SPRING TIPS FOR ORNAMENTAL GRASSES

Ornamental grasses ask so little from gardeners and give back so much. They offer nearly four seasons of interest to our gardens and require hardly any maintenance. That is until it’s time for some spring cleaning in the garden. Most ornamental grasses are perennial performers, and after winter they need to shed their old foliage so they can start growing again. Gardeners can help encourage healthier grasses by cutting back the old growth to make way for the new. Ornamental Grasses - Goffle Brook FarmsBesides growing a healthier plant, cutting back ornamental grasses in spring encourages earlier growth. That’s because the plant can spread out to let the crown to warm up faster.

It’s best to cut back grasses before they start growing. You don’t want to shear off any new growth while you’re cutting back the old. It’s a good idea to pull on a long-sleeved shirt and a pair of gardening gloves. Some ornamental grasses have sharp leaves.

  • Stand back and visually divide the grass into thirds. You’ll want to leave about one-third of the grass standing.
  • For easier handling after the grass is cut, bundle the leaves together and tie with a rope, twine or bungee cord. Tie about two-thirds of the grass into the bundle.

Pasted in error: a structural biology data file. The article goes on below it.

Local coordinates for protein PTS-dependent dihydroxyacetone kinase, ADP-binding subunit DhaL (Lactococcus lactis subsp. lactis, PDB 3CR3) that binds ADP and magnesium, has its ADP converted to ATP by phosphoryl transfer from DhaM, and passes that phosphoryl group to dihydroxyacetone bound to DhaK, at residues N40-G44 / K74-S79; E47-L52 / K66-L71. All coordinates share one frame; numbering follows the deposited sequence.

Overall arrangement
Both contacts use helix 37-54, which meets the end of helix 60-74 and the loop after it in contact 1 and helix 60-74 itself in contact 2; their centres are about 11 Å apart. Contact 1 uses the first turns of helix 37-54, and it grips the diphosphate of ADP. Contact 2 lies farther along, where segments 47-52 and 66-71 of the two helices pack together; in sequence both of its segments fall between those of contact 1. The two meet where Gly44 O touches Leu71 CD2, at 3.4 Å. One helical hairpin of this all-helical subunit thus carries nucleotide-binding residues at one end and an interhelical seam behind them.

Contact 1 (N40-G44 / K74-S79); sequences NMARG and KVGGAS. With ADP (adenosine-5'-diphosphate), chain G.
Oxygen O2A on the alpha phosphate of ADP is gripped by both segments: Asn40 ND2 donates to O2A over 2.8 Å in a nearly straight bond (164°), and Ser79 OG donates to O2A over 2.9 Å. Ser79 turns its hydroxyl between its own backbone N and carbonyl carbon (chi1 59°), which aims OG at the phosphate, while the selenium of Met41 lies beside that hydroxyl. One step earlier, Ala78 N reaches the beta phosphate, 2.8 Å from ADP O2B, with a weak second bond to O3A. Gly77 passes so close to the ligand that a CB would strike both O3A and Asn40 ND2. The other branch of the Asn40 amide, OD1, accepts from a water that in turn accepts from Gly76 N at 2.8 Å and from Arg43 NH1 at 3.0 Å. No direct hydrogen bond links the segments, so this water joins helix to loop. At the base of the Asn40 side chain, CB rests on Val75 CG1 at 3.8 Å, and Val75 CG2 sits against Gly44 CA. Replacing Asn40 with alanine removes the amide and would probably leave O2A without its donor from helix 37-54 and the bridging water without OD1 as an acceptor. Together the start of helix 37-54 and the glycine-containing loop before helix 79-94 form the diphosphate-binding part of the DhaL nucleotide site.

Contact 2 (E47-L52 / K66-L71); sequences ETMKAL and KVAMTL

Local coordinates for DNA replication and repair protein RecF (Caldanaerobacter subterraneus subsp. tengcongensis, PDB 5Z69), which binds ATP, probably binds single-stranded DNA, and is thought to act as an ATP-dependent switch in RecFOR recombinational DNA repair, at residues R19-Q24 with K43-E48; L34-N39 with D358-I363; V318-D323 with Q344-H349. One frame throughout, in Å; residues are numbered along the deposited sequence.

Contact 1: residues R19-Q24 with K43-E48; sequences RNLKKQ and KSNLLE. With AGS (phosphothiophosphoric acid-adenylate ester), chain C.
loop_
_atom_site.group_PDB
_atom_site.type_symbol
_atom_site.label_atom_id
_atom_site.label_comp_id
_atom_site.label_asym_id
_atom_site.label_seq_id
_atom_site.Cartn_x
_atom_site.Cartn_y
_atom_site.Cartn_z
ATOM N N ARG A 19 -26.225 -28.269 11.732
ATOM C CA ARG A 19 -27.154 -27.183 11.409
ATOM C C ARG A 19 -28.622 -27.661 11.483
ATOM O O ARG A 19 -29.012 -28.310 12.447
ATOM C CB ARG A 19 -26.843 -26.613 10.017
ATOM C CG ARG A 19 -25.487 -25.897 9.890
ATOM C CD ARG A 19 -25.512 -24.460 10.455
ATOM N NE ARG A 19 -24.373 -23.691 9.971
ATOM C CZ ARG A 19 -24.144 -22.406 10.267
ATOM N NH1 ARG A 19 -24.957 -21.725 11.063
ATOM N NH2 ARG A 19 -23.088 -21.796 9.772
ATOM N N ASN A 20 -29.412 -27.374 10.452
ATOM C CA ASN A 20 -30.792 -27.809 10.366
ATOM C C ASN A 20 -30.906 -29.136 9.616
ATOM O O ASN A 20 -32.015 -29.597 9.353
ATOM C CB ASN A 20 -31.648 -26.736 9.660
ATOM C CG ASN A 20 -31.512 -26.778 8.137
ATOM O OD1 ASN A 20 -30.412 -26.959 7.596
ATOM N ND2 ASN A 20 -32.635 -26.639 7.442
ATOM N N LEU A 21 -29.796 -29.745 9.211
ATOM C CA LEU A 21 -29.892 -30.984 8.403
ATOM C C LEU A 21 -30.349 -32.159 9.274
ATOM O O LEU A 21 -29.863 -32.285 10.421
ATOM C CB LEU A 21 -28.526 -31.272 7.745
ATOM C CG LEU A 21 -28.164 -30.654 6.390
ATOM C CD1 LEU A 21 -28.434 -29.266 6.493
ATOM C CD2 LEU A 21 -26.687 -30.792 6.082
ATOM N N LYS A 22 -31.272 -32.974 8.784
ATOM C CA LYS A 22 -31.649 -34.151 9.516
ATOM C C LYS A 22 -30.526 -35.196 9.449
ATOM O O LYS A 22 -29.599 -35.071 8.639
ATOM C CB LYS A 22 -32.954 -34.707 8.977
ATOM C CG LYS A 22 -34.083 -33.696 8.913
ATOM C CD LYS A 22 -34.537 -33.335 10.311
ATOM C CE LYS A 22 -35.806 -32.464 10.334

• Use pruning shears, an electric hedge trimmer or hand pruners and cut across the plant, leaving about one-third standing.
  • Take the bundle of grass to the compost bin for shredding or place it in a large trash bag to chop and use for mulch later in the season.

An added benefit of cutting back ornamental grasses is you can see if there’s any die out in the center of the plant. This is fairly typical with older perennial grasses and it’s a sign the plant needs dividing. Depending on the size of the plant, use a trowel or a shovel to carefully dig up half of the grass, including plenty of roots. Transplant to another part of your garden or pass along to another gardener. Cutting back and dividing perennial grasses is a great way to spring forward on your early season garden clean up.

Goffle Brook Farms in Ridgewood, N.J. carries a diverse selection of ornamental grasses. We carry soils, amendments and a large selection of fertilizers and gardening supplies. Stop in today and see for yourself what your neighbors already know.

Bergen County’s Best Kept Gardening Secret

Goffle Brook Farms – Garden Center/Farmer’s Market

425 Goffle Road Ridgewood,NJ 0745
(201) 652-7540
By |2017-04-12T17:43:36+00:00February 8th, 2017|Perennials, Plant Care|0 Comments

About the Author:

Goffle Brook Farms
After 49 years of serving Bergen County, Goffle Brook Farm is successfully managed by founders Richard and Dancy’s daughter, Donna Dorsey, along with their son-in-law Kurt Dorsey. The family traditions remain alive and well. Kurt and Donna have two boys, Clinton and Kyle and there’s reason to believe there might be a third generation running Goffle Brook Farm someday.

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